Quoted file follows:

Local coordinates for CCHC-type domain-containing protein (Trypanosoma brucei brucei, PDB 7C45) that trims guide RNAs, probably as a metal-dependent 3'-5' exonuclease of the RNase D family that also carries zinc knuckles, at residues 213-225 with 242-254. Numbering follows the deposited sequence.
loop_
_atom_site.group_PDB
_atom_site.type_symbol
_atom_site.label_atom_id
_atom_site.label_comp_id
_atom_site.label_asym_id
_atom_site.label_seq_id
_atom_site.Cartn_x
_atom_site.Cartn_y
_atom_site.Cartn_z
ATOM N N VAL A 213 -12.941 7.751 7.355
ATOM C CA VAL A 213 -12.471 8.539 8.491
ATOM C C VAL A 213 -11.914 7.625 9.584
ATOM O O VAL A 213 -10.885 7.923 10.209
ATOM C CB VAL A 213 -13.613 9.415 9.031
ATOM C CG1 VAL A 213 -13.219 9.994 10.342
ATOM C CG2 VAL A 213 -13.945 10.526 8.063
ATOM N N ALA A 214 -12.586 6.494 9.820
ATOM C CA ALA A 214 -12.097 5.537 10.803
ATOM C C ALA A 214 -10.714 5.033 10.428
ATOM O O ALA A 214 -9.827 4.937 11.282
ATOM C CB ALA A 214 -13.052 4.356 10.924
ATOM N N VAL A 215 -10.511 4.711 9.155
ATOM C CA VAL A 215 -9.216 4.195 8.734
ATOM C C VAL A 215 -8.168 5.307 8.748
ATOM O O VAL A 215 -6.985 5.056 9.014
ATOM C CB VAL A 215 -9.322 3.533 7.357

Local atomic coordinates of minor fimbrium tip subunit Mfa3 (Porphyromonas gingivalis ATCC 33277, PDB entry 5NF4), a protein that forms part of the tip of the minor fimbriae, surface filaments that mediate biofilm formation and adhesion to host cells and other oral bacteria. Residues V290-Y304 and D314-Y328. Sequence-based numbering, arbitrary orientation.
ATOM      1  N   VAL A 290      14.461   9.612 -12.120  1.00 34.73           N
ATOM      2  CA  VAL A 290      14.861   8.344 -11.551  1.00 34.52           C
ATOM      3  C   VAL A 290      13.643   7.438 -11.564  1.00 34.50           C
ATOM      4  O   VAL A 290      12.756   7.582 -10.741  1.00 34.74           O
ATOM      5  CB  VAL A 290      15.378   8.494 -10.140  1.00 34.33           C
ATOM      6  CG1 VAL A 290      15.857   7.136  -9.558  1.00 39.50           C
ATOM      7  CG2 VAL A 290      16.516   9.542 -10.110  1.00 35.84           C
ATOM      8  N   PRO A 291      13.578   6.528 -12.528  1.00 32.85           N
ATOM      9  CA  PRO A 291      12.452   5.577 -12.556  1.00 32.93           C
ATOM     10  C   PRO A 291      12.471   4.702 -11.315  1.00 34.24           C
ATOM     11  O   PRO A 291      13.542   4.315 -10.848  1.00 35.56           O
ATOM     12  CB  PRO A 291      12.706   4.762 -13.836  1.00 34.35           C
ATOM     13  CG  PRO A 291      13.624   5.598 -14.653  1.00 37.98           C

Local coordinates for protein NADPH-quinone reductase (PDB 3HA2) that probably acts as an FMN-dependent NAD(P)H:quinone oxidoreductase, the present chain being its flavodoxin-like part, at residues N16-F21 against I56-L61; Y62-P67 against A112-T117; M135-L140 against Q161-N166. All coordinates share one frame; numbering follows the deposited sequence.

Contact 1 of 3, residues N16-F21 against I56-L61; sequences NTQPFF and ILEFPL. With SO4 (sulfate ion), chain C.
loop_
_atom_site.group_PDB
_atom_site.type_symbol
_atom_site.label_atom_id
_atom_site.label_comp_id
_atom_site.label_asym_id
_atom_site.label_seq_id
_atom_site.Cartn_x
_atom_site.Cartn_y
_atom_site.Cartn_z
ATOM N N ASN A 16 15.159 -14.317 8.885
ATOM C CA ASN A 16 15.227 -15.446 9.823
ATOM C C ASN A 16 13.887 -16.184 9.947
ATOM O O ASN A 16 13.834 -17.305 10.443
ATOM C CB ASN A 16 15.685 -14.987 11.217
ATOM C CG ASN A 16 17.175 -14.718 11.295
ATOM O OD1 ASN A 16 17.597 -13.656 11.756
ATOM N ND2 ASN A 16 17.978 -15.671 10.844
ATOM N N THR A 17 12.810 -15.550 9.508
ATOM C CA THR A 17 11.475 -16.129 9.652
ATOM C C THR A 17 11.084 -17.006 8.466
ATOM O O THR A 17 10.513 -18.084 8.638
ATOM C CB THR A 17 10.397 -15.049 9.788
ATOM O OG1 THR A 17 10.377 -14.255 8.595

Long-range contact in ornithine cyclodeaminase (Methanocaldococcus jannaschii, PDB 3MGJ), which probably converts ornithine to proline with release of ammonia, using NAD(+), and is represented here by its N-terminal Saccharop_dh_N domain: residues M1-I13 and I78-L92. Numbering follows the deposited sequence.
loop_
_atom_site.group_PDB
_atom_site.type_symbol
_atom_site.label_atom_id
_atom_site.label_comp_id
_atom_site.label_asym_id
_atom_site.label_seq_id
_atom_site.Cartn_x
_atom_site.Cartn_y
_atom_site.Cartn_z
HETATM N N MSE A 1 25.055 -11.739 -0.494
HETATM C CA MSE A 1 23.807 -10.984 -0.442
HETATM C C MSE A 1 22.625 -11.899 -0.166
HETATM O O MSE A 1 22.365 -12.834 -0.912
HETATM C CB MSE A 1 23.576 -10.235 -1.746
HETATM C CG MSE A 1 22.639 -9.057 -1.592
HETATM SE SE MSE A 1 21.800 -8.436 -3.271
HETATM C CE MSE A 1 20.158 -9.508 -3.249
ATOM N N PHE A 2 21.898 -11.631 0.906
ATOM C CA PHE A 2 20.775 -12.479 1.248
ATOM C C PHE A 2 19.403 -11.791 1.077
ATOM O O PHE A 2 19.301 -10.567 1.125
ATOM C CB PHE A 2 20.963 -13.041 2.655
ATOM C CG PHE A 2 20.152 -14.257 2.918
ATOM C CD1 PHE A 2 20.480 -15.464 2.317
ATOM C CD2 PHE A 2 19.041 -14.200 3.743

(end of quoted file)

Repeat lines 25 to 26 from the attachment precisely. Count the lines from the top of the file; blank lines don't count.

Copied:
ATOM C CA VAL A 215 -9.216 4.195 8.734
ATOM C C VAL A 215 -8.168 5.307 8.748